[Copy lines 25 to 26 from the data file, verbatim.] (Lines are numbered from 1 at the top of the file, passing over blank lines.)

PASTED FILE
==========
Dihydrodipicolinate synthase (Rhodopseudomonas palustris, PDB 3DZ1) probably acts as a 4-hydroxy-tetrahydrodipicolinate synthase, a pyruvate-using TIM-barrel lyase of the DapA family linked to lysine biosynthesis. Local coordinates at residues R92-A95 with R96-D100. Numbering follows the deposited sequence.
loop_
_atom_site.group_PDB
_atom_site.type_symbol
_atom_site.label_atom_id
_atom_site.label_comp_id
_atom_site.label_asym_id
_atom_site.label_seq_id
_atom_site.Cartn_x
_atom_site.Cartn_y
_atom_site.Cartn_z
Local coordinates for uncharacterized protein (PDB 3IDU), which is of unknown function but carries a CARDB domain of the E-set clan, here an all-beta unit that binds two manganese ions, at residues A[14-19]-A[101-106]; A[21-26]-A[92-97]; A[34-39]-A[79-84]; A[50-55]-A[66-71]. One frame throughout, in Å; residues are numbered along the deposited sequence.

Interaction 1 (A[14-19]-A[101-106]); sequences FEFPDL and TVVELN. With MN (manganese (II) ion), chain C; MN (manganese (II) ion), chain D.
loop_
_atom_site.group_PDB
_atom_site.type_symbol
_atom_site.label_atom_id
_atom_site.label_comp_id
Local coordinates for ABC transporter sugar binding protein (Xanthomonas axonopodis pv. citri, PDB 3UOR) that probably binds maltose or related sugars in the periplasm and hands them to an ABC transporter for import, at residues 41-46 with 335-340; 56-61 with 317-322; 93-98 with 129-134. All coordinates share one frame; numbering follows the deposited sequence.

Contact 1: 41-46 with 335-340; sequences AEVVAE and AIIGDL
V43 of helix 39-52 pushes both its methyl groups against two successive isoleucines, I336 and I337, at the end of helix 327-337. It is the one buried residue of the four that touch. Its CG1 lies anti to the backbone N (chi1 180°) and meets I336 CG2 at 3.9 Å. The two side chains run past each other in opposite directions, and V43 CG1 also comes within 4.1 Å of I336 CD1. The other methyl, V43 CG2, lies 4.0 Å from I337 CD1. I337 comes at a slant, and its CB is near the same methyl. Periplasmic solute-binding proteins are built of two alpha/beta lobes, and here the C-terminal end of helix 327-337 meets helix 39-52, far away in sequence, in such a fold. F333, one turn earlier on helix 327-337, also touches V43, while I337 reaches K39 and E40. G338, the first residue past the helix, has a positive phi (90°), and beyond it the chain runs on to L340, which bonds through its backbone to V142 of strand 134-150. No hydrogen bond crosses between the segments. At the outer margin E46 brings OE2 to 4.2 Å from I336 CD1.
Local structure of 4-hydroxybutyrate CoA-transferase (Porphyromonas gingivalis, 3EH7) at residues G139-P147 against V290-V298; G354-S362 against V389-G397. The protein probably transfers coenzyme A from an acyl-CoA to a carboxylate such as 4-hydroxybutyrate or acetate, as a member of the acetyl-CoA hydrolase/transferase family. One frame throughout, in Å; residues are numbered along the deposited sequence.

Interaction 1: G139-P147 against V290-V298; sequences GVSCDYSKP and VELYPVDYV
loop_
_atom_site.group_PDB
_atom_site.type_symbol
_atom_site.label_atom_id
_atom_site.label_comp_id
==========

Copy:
_atom_site.group_PDB
_atom_site.type_symbol